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I don't understand this popularity either. There is lack of understanding of what the electronic engine control systems do and there is a herd mentality and people are hungry for any way to get a little bit better performance and economy.

The EGR system leads to a small inefficiency by lowering combustion temperature (The TdeltaS side of the Gibbs free energy equation), but this effect is also exploited to allow a leaner mixture to be burned at high speed cruising so the overall effect is positive. If you disable the EGR, you would want a richer mixture to keep the combustion temperature within a safe range.

The air pump takes a little power to turn it, but this is very small compared to the power required to move the vehicle. I would guess it is less than 1%.

Any time people spend significant money or time on anything, there is a strong bias to believe that the effort has been beneficial. This is known as observer bias
Amen. I always think this when I read desmog threads, but I've never bothered to type it all out. Thanks! :beer:
 

numby

 
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Try getting parts for old smog equipment when it fails. Not easy - even on mud.
 

subzali

 
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Okay, so let's take a different tack with this thread. The PO put on a fully electronic ignition system; it's a '79 to '80 small cap distributor. Here's a picture of the distributor, notice how I have the outer vacuum advance port plugged:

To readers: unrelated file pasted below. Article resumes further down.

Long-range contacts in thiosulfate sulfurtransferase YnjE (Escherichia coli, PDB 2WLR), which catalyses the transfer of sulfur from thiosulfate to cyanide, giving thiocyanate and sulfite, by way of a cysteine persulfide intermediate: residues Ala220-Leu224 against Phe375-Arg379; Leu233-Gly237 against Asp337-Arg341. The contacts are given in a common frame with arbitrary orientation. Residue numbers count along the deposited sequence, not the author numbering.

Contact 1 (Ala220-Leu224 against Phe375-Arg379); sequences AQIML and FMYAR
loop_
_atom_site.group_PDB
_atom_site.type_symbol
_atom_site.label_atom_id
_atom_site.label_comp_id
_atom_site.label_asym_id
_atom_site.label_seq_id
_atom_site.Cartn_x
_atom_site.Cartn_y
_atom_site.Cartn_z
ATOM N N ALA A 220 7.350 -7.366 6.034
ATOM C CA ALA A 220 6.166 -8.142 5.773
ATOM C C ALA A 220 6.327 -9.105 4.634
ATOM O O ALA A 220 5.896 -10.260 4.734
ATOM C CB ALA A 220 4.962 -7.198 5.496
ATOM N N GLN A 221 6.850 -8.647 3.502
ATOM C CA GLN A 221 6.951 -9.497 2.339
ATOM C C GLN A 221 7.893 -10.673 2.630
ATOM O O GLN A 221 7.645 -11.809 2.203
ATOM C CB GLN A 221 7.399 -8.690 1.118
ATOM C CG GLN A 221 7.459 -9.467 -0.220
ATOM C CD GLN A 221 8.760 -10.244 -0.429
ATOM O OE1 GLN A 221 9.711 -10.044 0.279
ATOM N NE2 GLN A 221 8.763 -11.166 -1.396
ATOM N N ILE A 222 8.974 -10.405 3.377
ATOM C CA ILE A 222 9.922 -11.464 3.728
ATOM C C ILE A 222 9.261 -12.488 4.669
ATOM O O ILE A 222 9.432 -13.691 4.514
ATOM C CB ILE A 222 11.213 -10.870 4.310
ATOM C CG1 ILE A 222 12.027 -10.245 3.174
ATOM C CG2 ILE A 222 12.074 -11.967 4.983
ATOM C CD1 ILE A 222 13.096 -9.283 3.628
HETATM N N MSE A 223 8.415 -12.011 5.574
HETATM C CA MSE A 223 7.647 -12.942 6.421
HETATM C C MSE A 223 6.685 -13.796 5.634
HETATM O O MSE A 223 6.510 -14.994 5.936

And here's a picture of that side of the engine bay (you can see the hose up to the air cleaner and the hose to the firewall to vent the cap:


What I'm also finding out is that I have a 9/77-12/78 Federal spec carb, even though my 40 is a 10/76.

So are the '79-'80 distributors and '78 carburetors compatible with the other emissions equipment from a '77? Let's assume I keep all the emissions equipment for my '77, do I need to do anything different with my vacuum connections? This carb has the EGR Port, EGR Cut Port, and TP Diaphragm, which should be the same as what was stock. But it also has an HIC valve (shown), which Jim C. has so kindly pointed out later in this thread connects to the side of the carb insulator base:


I was also wondering as I was looking at the emissions manual, what are the differences between the different colors of VTVs (red and blue), BVSVs (blue and brown)?

Anyway, any help would be appreciated.
 
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I don't understand this popularity either. There is lack of understanding of what the electronic engine control systems do and there is a herd mentality and people are hungry for any way to get a little bit better performance and economy.